BEIJING — China has turned down a Tibetan language rights activist's appeal of his five-year prison sentence on the charge of inciting separatism, monitoring groups said Thursday.
Tashi Wangchuk was detained in 2016 and sentenced in May based on a New York Times documentary in which he talked about the erosion of his culture and language in the tightly secured region.
The International Tibet Network said his appeal was turned down on Aug. 13.
"China's rejection of Tashi Wangchuk's appeal is a travesty of justice and shows a disdain for the international concern that the case has raised," the network's Tenzin Jigdal said. Activists "vow to continue pushing for his immediate and unconditional release," he said.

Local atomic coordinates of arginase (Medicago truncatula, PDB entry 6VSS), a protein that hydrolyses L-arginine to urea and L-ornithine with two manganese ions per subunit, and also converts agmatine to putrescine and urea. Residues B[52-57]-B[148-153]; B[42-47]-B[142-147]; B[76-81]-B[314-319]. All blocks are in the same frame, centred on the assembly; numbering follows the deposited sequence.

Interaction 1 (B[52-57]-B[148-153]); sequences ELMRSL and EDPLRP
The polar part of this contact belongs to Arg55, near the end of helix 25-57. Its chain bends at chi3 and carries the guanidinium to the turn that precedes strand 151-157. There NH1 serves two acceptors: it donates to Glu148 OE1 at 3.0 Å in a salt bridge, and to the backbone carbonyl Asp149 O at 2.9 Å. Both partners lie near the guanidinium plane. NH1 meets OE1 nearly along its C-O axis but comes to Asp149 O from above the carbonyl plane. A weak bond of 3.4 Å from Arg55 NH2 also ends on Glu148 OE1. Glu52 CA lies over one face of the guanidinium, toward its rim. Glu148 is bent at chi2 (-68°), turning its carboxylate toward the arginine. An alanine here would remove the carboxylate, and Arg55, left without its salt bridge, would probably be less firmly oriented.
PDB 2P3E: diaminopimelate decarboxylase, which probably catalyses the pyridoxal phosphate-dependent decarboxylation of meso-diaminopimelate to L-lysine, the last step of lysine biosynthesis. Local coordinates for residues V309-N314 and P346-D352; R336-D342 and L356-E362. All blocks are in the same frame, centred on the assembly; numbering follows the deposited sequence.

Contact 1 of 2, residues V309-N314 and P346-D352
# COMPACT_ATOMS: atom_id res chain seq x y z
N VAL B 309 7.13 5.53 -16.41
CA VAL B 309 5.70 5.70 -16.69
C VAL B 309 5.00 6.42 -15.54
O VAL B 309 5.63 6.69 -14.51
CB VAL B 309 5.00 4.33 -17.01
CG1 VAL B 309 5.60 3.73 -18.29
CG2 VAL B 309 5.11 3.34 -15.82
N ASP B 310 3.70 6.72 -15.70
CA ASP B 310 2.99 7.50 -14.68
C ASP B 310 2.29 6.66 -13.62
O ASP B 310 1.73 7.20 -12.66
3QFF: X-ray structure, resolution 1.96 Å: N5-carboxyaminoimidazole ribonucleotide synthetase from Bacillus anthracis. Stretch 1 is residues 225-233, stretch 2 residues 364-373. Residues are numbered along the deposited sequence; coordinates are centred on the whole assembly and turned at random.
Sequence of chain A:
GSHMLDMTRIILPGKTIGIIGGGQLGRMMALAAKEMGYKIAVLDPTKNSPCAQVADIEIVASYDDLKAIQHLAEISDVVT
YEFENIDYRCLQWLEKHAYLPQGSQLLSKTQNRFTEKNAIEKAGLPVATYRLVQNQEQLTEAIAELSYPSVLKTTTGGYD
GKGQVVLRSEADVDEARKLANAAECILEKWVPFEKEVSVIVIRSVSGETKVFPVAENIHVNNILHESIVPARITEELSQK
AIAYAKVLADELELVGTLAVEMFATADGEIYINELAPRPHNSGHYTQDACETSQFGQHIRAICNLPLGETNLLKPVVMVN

With time served, Tashi Wangchuk should be released in 2021, although Chinese political prisoners are frequently subject to additional restrictions, including house arrest, after being released.
Tashi Wangchuk's case highlights the authoritarian government's extreme sensitivity to issues involving ethnic minorities — especially Tibetans and Uighur Muslims from the northwestern region of Xinjiang — as well as the risks Chinese citizens run when criticizing government policies to foreign media.
The United Nations Committee on the Elimination of Racial Discrimination in Geneva discussed his case earlier this month, during which the Chinese representative denied he had been arrested for his comments on protecting minority languages.